Friday, January 28, 2022
Home3PL/4PLPH port congestion may stall delivery of power equipment next year

PH port congestion may stall delivery of power equipment next year

ID-100179979The congestion at Manila ports could cause delays in the repair of power plants and produce unwanted rotating brownouts, according to Energy Secretary Carlos Jericho Petilla.

Petilla said port congestion is presently one of the sector’s main concerns, especially in view of the scheduled maintenance shutdown of some power plants in the coming months.

“On the port congestion concern, we are coordinating with the Office of the President whether there is a way to prioritize it… but the question is: how can we prioritize if shipments have already piled up at the port and the queue had gotten longer?” Petilla said.

The energy secretary said the agency recommends that power plant operators using Batangas or Bataan ports instead airlift equipment needed for the immediate repair of power plants even at additional cost.

“If there is a breakdown and a major power plant is involved, what we have been telling them is to do airlifting for their equipment and materials even if it would turn out more expensive,” Petilla said.

He noted that airlifting the equipment can be done by power plant operators even without approval by the government “because it’s going to cost them based on supply commitments they have under their contracts.”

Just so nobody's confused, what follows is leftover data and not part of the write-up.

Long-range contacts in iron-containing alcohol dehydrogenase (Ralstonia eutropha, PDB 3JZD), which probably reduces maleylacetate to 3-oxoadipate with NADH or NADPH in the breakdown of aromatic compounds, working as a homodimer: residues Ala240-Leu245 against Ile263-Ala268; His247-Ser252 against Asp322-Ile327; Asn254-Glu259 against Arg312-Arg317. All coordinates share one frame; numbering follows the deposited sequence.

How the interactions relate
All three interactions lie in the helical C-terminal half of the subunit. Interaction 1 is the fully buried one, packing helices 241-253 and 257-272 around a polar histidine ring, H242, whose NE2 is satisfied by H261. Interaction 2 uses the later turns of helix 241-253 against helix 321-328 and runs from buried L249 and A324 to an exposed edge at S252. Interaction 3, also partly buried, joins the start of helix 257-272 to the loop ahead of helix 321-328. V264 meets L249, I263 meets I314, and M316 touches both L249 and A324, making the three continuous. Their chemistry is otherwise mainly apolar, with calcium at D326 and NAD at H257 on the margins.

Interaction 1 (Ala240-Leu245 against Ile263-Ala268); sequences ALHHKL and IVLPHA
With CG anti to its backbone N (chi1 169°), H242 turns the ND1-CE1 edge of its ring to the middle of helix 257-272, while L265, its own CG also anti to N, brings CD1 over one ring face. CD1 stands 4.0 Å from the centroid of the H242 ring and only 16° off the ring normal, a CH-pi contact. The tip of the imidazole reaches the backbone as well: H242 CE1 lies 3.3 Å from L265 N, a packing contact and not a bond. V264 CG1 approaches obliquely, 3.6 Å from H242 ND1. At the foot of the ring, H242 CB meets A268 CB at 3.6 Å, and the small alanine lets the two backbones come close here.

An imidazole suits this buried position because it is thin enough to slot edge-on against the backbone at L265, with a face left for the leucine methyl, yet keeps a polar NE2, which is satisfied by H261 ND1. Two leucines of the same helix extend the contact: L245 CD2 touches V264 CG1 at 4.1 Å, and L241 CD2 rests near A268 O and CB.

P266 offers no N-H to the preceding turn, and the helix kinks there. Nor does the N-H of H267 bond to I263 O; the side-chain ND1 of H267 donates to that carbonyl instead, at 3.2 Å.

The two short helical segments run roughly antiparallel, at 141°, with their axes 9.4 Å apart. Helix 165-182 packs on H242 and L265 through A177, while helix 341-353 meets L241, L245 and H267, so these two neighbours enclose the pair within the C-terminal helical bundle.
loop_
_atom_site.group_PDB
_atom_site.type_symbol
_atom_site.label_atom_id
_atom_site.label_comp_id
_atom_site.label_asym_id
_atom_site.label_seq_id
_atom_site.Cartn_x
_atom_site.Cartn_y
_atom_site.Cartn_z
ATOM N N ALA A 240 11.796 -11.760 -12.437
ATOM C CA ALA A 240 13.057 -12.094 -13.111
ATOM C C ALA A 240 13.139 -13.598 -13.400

The Department of Energy (DOE) previously requested that the repair of the 735-megawatt Pagbilao coal-fired power plant in Quezon province be moved to an earlier date so it will not coincide with the anticipated critical dip in power supply during the summer months next year.

“The power plant maintenance shutdown which we requested to be moved earlier—that is Pagbilao—we are anticipating a problem relating to the port congestion concerns…but we will help them every way we can to expedite the release of their shipment,” Petilla said.

As for other power plants scheduled for shutdown around July 2015, Petilla said DOE has been helping evaluate the turnaround time for shipping equipment and the possible diversion of these shipments to other ports outside Manila.

“I think they still have time to basically divert their shipments…what we’re trying to do right now is assess up to when the port congestion will be and the average turnaround time given congestion dilemmas,” Petilla stated.

He added that based on DOE’s findings, “we will then inform all the power plants that in reality, this is the turnaround phase that we now have at the ports. So that when you do your maintenance, you have to factor this in already.” – Roumina Pablo

Image courtesy of Toa55 at FreeDigitalPhotos.net

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